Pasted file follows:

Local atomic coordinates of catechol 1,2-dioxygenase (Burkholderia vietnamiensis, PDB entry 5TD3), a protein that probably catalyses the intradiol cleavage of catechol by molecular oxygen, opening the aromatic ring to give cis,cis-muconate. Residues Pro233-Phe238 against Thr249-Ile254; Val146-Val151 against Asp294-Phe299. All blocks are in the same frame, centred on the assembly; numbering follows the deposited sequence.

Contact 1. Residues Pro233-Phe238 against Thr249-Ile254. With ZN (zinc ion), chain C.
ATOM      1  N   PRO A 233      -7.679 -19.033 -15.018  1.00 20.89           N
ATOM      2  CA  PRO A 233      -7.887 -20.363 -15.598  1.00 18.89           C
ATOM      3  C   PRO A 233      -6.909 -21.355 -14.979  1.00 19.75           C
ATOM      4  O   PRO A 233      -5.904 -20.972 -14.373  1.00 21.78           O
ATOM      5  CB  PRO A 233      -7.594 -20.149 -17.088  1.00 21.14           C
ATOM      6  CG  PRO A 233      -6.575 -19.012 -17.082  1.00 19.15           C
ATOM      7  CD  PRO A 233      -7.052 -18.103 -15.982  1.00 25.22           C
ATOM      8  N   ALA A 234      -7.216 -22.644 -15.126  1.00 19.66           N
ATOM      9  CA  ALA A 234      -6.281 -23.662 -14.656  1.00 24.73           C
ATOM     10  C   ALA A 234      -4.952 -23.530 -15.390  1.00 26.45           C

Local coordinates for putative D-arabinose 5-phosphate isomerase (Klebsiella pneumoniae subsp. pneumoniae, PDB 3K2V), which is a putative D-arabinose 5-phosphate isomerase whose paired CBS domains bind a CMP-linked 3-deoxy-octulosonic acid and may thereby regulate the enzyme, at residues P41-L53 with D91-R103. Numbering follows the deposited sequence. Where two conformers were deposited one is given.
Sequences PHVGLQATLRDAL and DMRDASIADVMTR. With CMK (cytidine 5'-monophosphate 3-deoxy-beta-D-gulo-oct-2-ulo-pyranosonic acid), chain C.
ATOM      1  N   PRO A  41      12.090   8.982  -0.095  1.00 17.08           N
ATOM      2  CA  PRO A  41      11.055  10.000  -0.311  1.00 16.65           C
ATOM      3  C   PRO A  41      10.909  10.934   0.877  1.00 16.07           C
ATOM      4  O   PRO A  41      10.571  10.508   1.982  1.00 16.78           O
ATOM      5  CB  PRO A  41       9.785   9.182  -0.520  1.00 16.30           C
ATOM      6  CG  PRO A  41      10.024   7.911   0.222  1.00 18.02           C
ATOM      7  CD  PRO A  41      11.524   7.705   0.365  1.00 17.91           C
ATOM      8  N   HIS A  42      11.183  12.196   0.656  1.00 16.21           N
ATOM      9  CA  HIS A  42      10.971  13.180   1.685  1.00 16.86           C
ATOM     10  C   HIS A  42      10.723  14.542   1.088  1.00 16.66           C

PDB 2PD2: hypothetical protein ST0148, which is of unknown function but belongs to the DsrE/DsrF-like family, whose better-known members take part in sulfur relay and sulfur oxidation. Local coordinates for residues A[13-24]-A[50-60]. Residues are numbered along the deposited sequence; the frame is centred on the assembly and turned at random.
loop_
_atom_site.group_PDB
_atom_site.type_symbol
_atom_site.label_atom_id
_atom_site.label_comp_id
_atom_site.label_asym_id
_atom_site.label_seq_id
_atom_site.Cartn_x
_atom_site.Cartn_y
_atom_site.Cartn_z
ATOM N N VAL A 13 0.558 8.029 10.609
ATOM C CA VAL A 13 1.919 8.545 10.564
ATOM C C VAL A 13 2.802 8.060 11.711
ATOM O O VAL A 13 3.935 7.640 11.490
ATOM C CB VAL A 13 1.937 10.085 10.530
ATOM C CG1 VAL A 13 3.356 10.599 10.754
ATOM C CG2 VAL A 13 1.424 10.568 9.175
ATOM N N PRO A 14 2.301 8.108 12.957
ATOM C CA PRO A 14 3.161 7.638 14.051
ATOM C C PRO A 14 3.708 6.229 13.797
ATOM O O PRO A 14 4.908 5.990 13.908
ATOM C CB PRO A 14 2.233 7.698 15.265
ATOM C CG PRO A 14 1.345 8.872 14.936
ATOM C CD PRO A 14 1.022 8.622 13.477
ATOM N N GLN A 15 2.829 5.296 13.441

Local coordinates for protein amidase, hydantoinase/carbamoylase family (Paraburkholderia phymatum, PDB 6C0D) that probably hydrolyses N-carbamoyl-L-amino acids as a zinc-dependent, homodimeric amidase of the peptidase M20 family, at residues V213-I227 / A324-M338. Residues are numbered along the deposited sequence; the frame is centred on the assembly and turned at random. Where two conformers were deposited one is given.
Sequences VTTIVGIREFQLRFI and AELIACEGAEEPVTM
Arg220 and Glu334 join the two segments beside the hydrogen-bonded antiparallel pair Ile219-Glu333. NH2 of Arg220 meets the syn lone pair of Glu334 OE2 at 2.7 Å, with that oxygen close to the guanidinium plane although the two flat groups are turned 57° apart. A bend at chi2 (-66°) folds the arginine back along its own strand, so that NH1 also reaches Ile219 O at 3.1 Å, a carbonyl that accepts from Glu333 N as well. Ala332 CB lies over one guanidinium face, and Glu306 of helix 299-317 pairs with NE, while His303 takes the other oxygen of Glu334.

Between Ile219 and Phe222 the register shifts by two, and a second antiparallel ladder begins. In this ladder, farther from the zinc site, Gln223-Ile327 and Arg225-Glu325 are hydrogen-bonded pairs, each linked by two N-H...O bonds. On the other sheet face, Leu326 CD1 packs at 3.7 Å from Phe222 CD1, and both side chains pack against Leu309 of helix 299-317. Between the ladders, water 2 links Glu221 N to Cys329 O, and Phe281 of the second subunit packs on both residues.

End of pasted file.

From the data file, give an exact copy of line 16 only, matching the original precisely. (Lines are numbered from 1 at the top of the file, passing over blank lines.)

ATOM      2  CA  PRO A  41      11.055  10.000  -0.311  1.00 16.65           C